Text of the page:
How To Soundproof Your Practice Space

When first learning to play an instrument and establish yourself as a full-fledge musician, practice is absolutely mandatory. And while music lessons offer a great place for you to hone your craft, you need to practice on your own as well. That’s why an at-home practice space or rehearsal room is absolutely needed. Unfortunately, most homes in Scottsdale and Phoenix aren’t designed to fit a musician’s needs and aren’t set up in a way that’s conducive to learning music. The biggest problem? The noise! So what’s a passionate, eager musician to do? Obviously, ditching practicing isn’t an option! Realistically, there’s only one other option: soundproofing or sound treating your practice space.

 

 

Why Soundproof Your Practice Room?

If you’re serious about being a musician, you need a dedicated space for you and your music—a space where you can play as loudly as you want without fear of disturbing other members of your household, or worse yet, the neighbors. However, to completely soundproof a room, you have to invest lots of $ to essentially remodel it. Luckily, there are other quick, cheap ways to sound treat a space that are far less expensive or intensive. For easy, fast ways to partially soundproof your practice room on a budget, check out our suggestions below.

 

 

Soundproofing 101

Rule number one for soundproofing: prevent sound from escaping. There are 3 popular ways this can be achieved.

 

 

  1. Add Sound Absorbing Materials

Soundproofing your practice space doesn’t have to be a daunting task. There are a variety of quick, cheap ways to quiet your space, such as adding sound blocking materials. For starters, pad your space with lots of fabric and other sound-absorbing materials. Things like rugs, acoustic foam panels, and sound blocking blankets can all help to reduce the level of noise projected from the room.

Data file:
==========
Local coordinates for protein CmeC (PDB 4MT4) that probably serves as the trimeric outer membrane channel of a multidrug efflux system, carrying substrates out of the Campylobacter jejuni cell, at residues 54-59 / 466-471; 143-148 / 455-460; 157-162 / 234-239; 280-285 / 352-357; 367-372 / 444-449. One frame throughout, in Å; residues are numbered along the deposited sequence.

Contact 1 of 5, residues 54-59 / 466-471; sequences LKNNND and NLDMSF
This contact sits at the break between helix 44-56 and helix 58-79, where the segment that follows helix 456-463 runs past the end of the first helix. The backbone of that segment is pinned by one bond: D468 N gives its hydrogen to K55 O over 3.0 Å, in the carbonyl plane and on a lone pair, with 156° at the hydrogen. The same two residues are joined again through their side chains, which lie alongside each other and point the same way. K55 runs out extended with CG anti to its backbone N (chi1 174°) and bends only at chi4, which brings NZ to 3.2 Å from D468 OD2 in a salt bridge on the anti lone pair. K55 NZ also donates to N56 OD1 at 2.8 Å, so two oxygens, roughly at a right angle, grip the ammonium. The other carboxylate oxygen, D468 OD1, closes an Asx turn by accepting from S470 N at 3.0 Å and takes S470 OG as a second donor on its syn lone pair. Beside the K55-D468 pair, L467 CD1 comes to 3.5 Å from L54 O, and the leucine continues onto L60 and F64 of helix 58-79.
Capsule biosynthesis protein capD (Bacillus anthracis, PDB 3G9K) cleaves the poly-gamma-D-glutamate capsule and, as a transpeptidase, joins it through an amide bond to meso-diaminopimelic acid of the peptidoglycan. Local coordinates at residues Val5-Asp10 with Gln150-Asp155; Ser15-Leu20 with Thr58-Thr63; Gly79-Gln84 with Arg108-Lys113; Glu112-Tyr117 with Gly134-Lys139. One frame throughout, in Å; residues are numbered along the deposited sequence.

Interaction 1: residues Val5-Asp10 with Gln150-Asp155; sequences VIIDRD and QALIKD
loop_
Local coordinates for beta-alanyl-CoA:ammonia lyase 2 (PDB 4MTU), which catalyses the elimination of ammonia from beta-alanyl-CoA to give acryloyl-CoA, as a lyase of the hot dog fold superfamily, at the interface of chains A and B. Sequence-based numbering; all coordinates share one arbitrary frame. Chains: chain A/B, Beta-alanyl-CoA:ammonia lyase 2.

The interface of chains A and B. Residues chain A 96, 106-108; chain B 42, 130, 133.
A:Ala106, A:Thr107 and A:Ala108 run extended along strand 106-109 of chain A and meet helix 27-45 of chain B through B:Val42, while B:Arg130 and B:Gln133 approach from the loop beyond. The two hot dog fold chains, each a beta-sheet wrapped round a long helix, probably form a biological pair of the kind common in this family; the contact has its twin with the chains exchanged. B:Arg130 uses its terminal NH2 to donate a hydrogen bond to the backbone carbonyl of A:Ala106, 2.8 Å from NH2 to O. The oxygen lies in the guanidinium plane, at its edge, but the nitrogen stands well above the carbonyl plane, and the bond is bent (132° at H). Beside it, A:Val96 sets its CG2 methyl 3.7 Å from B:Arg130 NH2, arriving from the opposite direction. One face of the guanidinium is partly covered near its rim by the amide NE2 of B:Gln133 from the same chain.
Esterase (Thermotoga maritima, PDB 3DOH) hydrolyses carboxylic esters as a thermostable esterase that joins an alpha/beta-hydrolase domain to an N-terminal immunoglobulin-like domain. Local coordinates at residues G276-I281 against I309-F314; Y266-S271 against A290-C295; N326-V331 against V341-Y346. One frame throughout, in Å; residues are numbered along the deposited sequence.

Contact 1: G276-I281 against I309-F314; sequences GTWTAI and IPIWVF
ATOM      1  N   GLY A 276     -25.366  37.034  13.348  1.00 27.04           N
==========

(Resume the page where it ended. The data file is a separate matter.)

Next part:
1.  Seal the Gaps

It should be no surprise that sound travels and goes wherever air goes. That’s why sound can be emitted from even the tiniest crack in your door. To prevent sound from escaping, invest in a door seal kit to seal up any gaps in your door. Additionally, try spackling any holes or using solid dense material to plug them.

 

 

  1. Use Floating Floors

One way sound is projected is through vibrations. To effectively dim sound, vibrations must be prevented. This can be achieved by a technique known as floating floors. In essence, floating floors are secondary floors on top of the main floor, which is constructed by either overlaying the floor with additional material or creating a platform of sorts, most commonly built using plywood and PlatFoam, a high density foam. Essentially, floating floors help to break up the sound and diminish its impact, which means that less sound is transmitted from object to object. Translation? Less noise!

 

 

While soundproofing or sound treating your practice space isn’t essential, it is recommended. To truly advance your skills and training, you need to be able to practice in a distraction-free space where you can feel free to let the music overtake you no matter the volume. For more tips and tricks for musicians of any instrument—bass, drum, guitar, and keyboard—be sure to check out Scottsdale Music Academy, the music lesson experts serving Scottsdale, Phoenix, Paradise Valley and elsewhere.